Ireton controlled thousands of well trained, supplied and spirited men, with cavalry and artillery to break down armies and smash open walls. The task before him was simple: to bring the Royalist faction to heel. He would so this by removing their last bases of power, namely their remaining urban centres of Waterford, Limerick and Galway, along with any other position that stood in the way of those key three. In line with those tasks would be the capture of a crossing (or crossings) over the River Shannon, the destruction of what few armies the Royalists were still able to field and a final reckoning with that faction, leading either to its forced finish or its negotiated passing away.
Cromwell had laid the groundwork, Ireton just had to keep things going. But he was patient, perhaps even hesitant, willing to draw the noose tighter at a gradual pace, focusing on one task at a time over a grander movement in the same vein as Cromwell’s winter offensive. While the Ulster commanders were left to their own devices when it came to potential threats, Ireton first looked to mid-Leinster to open his own operations.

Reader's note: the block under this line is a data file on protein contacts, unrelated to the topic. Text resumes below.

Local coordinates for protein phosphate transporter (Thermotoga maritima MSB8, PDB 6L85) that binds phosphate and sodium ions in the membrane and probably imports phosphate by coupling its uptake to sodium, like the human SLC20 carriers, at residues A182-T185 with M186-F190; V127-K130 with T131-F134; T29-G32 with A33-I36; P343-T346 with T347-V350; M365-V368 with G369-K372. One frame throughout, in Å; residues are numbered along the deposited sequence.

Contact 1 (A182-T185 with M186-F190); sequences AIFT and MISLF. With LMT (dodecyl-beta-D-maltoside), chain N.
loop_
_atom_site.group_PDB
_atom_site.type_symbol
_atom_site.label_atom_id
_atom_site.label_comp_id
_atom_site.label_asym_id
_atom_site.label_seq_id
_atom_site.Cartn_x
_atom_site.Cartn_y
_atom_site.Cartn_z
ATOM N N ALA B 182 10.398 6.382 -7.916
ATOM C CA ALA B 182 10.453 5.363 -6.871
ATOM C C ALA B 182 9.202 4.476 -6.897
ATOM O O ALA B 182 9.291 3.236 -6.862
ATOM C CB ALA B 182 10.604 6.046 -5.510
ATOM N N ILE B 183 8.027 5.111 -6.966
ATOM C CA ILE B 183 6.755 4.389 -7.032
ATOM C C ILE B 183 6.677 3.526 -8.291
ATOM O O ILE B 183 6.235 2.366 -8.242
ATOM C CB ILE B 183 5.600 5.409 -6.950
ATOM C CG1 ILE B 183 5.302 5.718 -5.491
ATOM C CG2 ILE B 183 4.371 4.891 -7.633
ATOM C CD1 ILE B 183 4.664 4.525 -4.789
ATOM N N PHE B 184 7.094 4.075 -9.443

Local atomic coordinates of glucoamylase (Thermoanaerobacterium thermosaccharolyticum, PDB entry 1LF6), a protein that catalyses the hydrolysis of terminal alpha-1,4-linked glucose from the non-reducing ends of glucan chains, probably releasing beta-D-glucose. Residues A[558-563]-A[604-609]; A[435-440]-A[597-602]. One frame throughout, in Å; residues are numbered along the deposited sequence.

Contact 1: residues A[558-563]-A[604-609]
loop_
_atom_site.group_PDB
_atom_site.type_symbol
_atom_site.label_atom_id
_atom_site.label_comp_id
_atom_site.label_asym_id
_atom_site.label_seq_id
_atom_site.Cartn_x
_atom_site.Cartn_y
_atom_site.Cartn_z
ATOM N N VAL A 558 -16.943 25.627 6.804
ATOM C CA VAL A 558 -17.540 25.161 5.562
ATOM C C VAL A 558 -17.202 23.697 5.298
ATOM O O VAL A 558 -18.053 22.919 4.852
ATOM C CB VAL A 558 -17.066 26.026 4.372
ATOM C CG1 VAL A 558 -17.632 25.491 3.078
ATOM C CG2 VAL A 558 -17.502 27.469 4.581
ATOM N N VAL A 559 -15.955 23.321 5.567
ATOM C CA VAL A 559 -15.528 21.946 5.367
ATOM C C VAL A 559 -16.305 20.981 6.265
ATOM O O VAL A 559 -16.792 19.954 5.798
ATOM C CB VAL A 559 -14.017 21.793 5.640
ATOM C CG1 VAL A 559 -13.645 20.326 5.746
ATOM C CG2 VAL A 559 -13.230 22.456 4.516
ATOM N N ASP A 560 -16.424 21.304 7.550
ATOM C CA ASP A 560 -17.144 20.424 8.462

In Westmeath, a few miles south-west of Trim and near the modern day border with Meath and Kildare, stood the castle of Tecroghan (presumably a FitzGerald construction, though the sources are not clear: it was apparently also known as “Queen Mary’s Castle” so was probably pre-Elizabethan). Today only the bare lines of this position can be seen in the much altered landscape, but then the castle was a formidable obstacle, with thick walls and numerous cannon pieces pointing outward. But the castle’s real strength was not so much in its artificial construction, but in its environment. Tecroghan was built, probably at great expense, in the middle of an island of solid ground within a large stretch of bog. That made the castle difficult to approach with troops and, much more importantly, made it near impossible to set up artillery to attack its walls.
Why build a castle in such a location? Tecroghan was only a few miles from the main Dublin – Athlone road, one of the key transport links between the west and east sides of the country, and as such was well placed to provide oversight and protection for that trade route.